Too  much stuff? Start giving. © Liesl Clark

Too much stuff? Start giving. © Liesl Clark

How Does 365 Days of Giving Work?

This is both an experiment and a challenge inviting others to join in the giving: Try, in your own ways, to give freely of your stuff or yourself, pushing the boundaries of ownership and giving collaborative consumption, sharing, and the gift economy a try. At times the balance may feel out of your favor, are you giving too much? I believe that when you work to create a balance in the common good, helping others, then you reach your own sense of peace and well-being. If resources are scarce for you, give of yourself in other ways: Offer a hand to a friend or help a stranger with a difficult task they can’t do on their own.

This project is made easy for me through our local Buy Nothing group. I post items I want to give, and people respond immediately. When someone posts something they want, I can see if I have it and then give easily. It’s our own local gift economy experiment, and I believe it can work beautifully, if everyone gets into the spirit of giving. So far, in just 3 weeks we’re approaching 1000 members and the giving is infectious!

If you want to try this experiment for a day, a month, or a year. Join me here and post your own stories of giving freely.

My format, for now, is to list what I’m giving each day and what I’ve received. Two simple categories, with an occasional blog post to deconstruct the lessons learned.


Date: July 23, 2013


2 Sets of Driftwood blocks for kids to play with.


Frozen bananas

2 bags full of health food including:


Almond flour

Shredded coconut

A loaf of bread


Cider Spices


Date: July 24, 2013


Set of nesting omelet dishes

Pretty piggy bank

© Liesl Clark

© Liesl Clark


Paint thinner.

Hamster cage for my daughter’s birthday

Several toys for my children including a pretty piggy bank.


Date: July 25


1 Dozen fresh organic (soy free) eggs

© Liesl Clark

© Liesl Clark

12 Whittled marshmallow roasting sticks


Date: July 26:



Mint Plants

A dozen eggs


Large T-bones for our dog

Pint of raspberries

A thank you note of appreciation

A cake from a friend.

© Liesl Clark

© Liesl Clark


Date: July 27



Helped a stranger by driving her massage equipment back to her home from a music festival.

Customized upcycled chicken feeders to be used to collect food waste at the music festival.

Giant Rhubarb © Liesl Clark

Giant Rhubarb © Liesl Clark


Because we went to the festival (and we brought bikes) my daughter took her first ride on a bicycle without training wheels. A priceless gift.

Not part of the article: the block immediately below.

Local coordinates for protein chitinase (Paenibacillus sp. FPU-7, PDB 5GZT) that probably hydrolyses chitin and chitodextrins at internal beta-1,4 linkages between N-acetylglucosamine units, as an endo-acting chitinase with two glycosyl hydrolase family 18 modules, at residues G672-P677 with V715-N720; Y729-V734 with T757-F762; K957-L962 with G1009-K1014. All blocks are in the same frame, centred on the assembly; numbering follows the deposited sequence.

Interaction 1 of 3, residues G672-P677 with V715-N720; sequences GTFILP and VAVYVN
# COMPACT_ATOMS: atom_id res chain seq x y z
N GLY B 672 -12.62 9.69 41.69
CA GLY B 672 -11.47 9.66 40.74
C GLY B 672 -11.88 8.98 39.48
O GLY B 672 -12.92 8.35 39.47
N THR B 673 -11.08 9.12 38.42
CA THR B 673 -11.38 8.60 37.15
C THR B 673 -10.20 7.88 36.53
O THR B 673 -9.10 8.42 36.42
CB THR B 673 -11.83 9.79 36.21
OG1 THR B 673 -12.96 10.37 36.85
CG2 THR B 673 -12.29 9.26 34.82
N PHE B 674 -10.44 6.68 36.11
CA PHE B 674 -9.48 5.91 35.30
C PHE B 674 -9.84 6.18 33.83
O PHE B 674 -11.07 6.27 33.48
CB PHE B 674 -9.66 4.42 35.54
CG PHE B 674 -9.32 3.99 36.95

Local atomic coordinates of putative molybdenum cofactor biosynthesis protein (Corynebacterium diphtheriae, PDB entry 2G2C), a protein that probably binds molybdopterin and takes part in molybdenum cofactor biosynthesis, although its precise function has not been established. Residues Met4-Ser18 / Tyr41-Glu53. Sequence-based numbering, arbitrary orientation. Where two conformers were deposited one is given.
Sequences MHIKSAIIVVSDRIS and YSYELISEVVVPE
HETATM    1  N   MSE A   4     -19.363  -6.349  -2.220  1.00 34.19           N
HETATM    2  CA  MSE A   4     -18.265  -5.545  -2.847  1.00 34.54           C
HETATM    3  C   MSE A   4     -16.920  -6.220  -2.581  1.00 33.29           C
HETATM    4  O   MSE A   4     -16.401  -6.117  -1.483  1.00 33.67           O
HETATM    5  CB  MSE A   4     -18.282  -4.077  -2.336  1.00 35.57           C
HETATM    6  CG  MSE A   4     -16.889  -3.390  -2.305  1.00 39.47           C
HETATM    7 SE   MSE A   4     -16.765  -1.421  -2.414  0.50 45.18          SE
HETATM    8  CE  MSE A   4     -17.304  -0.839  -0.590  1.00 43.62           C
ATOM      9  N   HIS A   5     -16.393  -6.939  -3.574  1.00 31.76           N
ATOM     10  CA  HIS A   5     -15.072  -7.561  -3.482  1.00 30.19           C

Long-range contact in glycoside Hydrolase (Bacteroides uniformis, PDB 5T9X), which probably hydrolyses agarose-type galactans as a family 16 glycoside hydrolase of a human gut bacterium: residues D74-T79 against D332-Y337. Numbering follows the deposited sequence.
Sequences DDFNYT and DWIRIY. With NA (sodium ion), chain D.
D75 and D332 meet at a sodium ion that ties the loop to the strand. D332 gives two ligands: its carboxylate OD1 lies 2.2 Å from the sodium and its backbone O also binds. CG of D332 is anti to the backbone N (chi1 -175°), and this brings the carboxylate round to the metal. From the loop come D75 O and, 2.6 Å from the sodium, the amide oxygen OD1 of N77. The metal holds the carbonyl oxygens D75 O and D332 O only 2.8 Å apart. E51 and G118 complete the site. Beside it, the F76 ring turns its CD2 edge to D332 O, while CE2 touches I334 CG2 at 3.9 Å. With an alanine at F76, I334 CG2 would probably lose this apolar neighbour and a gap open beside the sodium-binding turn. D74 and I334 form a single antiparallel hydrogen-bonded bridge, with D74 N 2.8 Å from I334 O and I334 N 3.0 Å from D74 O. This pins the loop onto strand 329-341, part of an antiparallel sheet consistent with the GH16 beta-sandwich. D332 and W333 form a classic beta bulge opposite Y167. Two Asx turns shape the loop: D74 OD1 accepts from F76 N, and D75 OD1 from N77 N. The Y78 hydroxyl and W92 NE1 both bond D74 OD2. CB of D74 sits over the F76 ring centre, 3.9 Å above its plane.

Leftover food from the festival for my chickens.

More paint thinner and windshield fluid for my car.

Little Pet shop toys for my daughter’s upcoming birthday.

© Liesl Clark

© Liesl Clark


Date: July 28


Collard Greens

Basket of stuffed animals

Yogurt starter

© Liesl Clark

© Liesl Clark


Lily of the Valley Plants

Shelves for daughter’s room

Boston Baked Bean candies for my kids

More Little Pet Shop toys for my daughter’s upcoming birthday.

Bag of bread for our chickens


Date: July 29



Toothbrush Holder


Collards, Arugula, Oregano

Jar of honey from our bees

© Liesl Clark

© Liesl Clark


Little Pet Shop Toys

Boston Baked Beans





Shoes for us to give to Nepali Villagers

© Liesl Clark

© Liesl Clark


Date: July 30


Bag of small toys


Iphone charger


Coleus Plant with a thank you note. 


Date: July 31


1 Dozen eggs



Crab pot  (Future loan)

Revolution Flea Stuff for cat

Stuffed Bears for daughter


Glasses Case for us to give to Nepali Villagers

Mexican Wedding Cookies © Liesl Clark

Mexican Wedding Cookies © Liesl Clark


Are you interested in joining me in this giving project? Let me know below or provide your own advice on ways we can give more freely to add more good will to the communal karma.

About Pioneering The Simple Life

Filmmaker, Writer, Catalyst for Social Change

18 comments on “365 Days of Giving

  1. Yes! I am ready to take on a year of giving. So happy to be a part of it.

  2. Yes, Liesl, I will be happy to be a part of this experiment – I can’t wait to see what is in store for this group in the coming months.

  3. I’d love to participate. I already do this somewhat, not everyday though. Come September, I will be able to focus on keeping a tab on the daily giving. what a great idea!